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Her World

Conversations Float By During Days of Cruise

January 25, 1987|JUDITH MORGAN | Morgan, of La Jolla, is a nationally known magazine and newspaper writer

The curling wave of brass and steel rose high above a pool of rocks where water splashed from three small fountains. Bronze sea gulls followed the arc of this sculpture called "Spindrift," the dramatic centerpiece of a two-level atrium on the cruise ship Royal Princess.

This is a spacious circle of plush chairs, lacy Ficus trees and live piano music. It also is a splendid place for netting some of the flotsam and jetsam of shipboard conversations that drift by during days at sea.

I was seated near the sculpture, open book in hand, when a self-confessed worldly woman took the arm of a junior officer and said: "Believe me, you can handle New York, if you don't let it handle you."

The merry lines rolled on from spa to dance floor, from room-service breakfasts to midnight buffets.

Sigh of Cake Envy

On Mardi Gras evening in the Continental Dining Room, a cake with candles was delivered to the table next to mine. A Southern lady, who repeated daily that her birthday had gone unnoticed, watched it go by and then sighed to her husband: "How sweet. Somebody remembered something. "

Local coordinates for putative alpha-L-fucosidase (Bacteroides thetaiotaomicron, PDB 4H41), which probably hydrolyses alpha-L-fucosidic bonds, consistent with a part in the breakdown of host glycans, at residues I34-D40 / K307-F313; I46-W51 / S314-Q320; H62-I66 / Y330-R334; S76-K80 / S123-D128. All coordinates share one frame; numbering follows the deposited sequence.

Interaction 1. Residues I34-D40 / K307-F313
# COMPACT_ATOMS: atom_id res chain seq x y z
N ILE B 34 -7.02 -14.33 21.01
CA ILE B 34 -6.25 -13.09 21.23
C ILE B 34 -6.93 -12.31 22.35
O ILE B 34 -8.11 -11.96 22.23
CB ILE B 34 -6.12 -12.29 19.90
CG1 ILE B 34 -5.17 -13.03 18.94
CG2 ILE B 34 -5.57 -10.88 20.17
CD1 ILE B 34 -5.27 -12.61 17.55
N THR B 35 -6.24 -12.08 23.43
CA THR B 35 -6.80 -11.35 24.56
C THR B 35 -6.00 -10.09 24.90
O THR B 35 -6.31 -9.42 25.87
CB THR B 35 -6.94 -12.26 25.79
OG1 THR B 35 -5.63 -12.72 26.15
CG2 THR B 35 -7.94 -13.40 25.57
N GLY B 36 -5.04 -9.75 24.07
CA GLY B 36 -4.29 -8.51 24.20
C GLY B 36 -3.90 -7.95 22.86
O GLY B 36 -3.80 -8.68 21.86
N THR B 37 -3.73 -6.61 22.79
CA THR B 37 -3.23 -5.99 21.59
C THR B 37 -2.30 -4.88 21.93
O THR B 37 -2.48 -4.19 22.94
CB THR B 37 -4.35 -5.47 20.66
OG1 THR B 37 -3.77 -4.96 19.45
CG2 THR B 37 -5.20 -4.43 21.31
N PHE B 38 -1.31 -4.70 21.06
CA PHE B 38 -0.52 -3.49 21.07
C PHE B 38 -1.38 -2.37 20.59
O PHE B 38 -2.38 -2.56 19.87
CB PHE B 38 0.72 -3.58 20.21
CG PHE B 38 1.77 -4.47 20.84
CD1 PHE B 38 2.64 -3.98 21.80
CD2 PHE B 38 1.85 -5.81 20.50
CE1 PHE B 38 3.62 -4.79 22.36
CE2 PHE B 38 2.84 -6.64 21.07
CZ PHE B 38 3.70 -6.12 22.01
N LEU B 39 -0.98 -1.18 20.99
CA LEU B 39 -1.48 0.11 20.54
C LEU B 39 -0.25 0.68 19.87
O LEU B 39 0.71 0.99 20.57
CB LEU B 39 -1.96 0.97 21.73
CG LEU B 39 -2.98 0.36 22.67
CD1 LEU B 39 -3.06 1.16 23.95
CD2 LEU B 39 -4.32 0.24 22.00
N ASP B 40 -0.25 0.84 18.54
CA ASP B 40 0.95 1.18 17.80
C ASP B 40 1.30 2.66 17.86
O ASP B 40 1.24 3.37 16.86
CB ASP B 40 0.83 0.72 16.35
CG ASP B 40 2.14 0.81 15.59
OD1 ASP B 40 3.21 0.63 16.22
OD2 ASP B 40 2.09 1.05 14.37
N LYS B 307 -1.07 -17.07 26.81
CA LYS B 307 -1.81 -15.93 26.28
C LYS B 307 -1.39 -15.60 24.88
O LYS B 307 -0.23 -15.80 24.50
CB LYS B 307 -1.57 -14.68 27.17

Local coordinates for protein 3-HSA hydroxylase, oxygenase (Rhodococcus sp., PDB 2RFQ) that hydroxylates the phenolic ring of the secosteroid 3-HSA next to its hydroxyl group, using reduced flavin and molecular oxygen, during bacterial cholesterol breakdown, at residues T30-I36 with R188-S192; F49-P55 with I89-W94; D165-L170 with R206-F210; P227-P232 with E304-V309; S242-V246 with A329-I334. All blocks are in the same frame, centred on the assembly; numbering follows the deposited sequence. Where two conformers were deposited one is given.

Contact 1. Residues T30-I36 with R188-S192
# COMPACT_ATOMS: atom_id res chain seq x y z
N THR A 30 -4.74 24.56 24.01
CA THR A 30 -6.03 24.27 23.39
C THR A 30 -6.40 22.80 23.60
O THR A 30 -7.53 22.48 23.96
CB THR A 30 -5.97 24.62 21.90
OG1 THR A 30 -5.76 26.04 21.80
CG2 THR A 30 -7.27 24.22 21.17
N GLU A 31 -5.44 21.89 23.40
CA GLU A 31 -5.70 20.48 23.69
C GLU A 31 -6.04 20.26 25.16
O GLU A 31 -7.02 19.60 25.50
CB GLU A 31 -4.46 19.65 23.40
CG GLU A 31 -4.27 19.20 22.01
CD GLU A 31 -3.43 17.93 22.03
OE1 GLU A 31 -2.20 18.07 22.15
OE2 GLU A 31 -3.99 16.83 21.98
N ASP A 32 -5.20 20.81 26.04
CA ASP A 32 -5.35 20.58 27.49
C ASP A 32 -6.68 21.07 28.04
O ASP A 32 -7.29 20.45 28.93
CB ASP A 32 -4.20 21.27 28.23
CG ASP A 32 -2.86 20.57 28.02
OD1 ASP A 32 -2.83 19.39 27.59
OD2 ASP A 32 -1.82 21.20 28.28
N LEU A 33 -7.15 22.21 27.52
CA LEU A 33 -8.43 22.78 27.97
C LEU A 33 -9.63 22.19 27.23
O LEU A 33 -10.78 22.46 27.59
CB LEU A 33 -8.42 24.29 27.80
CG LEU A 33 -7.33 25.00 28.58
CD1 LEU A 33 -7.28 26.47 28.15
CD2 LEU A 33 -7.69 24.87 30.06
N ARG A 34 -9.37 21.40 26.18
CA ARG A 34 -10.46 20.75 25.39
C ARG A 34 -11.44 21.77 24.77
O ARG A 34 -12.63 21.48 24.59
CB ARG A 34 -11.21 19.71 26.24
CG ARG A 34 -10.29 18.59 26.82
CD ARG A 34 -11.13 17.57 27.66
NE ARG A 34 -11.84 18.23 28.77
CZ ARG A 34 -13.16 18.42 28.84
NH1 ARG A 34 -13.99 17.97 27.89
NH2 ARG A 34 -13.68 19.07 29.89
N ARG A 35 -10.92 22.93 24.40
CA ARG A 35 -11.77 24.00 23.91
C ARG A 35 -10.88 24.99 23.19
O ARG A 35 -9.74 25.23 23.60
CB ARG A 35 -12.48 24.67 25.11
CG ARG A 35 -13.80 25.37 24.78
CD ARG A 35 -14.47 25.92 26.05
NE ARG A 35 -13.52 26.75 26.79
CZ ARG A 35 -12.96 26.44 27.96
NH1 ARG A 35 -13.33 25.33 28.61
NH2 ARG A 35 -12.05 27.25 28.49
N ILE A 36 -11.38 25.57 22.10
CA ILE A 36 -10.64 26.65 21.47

In a quiet corridor on the Aloha Deck one night, I came upon an elderly Scot who was swatting at the carpet with his cane. "It's a beastie," he cried, as he struck the hairy thing. A British steward reached him before I did and cautiously peered down.

"My compliments, sir," he said. "You have just killed a toupee."

As I leaned against the rail of the sun deck on a day so smooth that the Caribbean breeze barely ruffled my hair, two fellows of, perhaps, 80 were sipping rum punch and guessing the age of females by the pool.

"I'd say that woman's 60," opined one, as he squinted through bifocals. "Sixty in the shade," growled his companion.

Determined Woman

My favorite exchange took place at the Royal Princess boutique after a determined woman stuffed her ample handbag between the wall and the sliding glass door, which was being shut as we approached the port of Balboa.

"I need some medicine," she said urgently, pushing past the astonished clerk, who locked the door behind her. The woman strode across the shop to a sundries counter where cough drops, sinus sprays and aspirin were displayed.

By the time the clerk arrived, the woman had selected a large Cadbury's milk-chocolate bar with fruit and almonds.

"That is not medicine," said the shopkeeper with a patient smile.

"I know," admitted the wily passenger as she signed the charge, "but my daughter won't let me buy candy."

I swear that this tale is true because the culprit is my mother, and I caught her red-faced and red-handed.

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